SALT LAKE CITY — The Salt Lake Valley Health Department on Tuesday announced an official end to a short-lived measles outbreak that lasted throughout most of the month of April and resulted in more than 12,000 individuals contacted and 184 ending up on voluntary quarantine.

No new cases have been confirmed in the past 28 days, signaling a stop to the pervasive illness that infected at least nine individuals since the first case was confirmed on April 7. The health department estimates that 3,000 hours were spent tracking measles, resulting in a not-yet-final cost of $130,246.

Nearly $13,000 was spent in issuing measles vaccines to 196 children and adults who were not immunized. Lab testing and staff time spent contacting individuals made up the remaining costs.

"The impact of these nine cases should not be underestimated," said Dr. Dagmar Vitek, medical officer for the SLVHD. "This outbreak brought a lot of awareness to the issues surrounding school immunization exemptions and their impact on a total community."

While Salt Lake County maintains an average 97 percent immunization rate, approximately 17,300 school-age children are unprotected from the disease, as well as thousands of infants and individuals with compromised immune systems who cannot receive the vaccine. Utah schools allow for an exemption from immunization requirements based on religious or personal decisions, but paperwork has to be filed with the appropriate districts.

SLVHD executive director Gary Edwards credits the high vaccination rates as well as the quick response of Granite School District officials in helping to prevent the highly contagious disease from spreading further.

Seven of the county's nine confirmed cases appeared in students this year, with the cases believed to have originated from a local family's trip to Poland to pick up a missionary.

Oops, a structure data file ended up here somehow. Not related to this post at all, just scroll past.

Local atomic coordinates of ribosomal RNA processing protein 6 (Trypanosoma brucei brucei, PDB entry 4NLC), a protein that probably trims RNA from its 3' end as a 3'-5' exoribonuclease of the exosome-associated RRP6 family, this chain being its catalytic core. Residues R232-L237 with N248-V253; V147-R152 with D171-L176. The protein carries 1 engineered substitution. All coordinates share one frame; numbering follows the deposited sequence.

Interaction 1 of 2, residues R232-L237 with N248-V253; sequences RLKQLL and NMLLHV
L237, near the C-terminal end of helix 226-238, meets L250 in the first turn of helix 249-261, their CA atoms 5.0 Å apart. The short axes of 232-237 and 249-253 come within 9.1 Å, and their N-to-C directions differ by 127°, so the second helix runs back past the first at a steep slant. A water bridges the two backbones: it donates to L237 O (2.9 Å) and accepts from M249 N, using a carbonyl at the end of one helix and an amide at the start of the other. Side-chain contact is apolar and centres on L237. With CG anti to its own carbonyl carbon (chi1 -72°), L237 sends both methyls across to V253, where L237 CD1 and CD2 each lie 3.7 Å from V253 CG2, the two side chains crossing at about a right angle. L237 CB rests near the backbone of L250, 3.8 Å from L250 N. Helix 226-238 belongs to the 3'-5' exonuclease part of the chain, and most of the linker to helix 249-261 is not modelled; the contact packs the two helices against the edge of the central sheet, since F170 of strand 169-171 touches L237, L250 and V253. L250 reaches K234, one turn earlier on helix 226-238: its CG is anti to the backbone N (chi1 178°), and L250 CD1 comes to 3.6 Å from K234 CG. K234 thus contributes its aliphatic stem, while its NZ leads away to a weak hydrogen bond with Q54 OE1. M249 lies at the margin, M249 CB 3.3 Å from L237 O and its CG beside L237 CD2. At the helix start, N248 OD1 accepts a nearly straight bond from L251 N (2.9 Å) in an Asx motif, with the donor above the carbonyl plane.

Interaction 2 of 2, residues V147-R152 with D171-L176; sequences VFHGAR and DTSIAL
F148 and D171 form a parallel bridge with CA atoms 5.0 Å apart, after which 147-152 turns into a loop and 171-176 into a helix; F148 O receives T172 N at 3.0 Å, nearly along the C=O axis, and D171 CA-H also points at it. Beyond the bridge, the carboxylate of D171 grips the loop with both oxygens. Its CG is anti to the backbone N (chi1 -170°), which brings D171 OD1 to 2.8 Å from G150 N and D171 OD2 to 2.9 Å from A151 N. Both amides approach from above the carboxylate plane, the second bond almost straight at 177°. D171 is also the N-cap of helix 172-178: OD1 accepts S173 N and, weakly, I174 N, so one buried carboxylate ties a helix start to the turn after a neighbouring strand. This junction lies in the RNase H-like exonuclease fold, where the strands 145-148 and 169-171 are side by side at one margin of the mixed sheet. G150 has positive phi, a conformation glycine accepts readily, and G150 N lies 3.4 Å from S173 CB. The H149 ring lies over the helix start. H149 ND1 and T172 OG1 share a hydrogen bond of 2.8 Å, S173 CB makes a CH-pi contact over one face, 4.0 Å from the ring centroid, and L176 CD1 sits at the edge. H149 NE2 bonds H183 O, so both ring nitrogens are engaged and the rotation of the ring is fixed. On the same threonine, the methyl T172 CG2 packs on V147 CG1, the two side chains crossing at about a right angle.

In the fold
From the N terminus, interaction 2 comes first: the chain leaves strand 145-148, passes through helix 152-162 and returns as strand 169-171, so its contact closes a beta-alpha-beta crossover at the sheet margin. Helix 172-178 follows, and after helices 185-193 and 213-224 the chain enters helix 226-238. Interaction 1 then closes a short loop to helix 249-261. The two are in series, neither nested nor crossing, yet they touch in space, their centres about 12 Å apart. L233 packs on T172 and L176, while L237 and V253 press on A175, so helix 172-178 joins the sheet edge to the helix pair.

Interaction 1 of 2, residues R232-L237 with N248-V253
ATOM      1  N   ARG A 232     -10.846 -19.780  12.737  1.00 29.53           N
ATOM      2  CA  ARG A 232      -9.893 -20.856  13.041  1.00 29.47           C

"Even though this outbreak is over, measles and other vaccine-preventable diseases continue to circulate," Vitek said, adding that it is important for individuals to keep their vaccinations up to date.

While five students acquired the disease because they had not been vaccinated, two of the seven students had received at least one measles vaccination shot. Having both doses of the vaccine is 98 percent effective, leaving a small 2 percent of those vaccinated vulnerable, according to SLVHD spokeswoman Pam Davenport.

"Vaccination is the best way to protect an individual and our community, but it happens," she said.

Davenport said costs will continue to mount because additional follow-up work is necessary, adding to the hours spent on this particular outbreak.

Actual costs to the community, however, are difficult to calculate because of all the work and school functions that were missed by those asked to remain isolated while the disease ran its course, Davenport said. The outbreak affected not only the state and local health departments, but area hospitals, clinics and private providers, day care centers, four schools within the Granite School District, as well as the district itself, a community college and two large community gatherings.

"Because there continues to be measles outbreaks in other parts of the world and across the country, it is nearly impossible to definitively say that we will not see any more measles cases this year," Edwards said.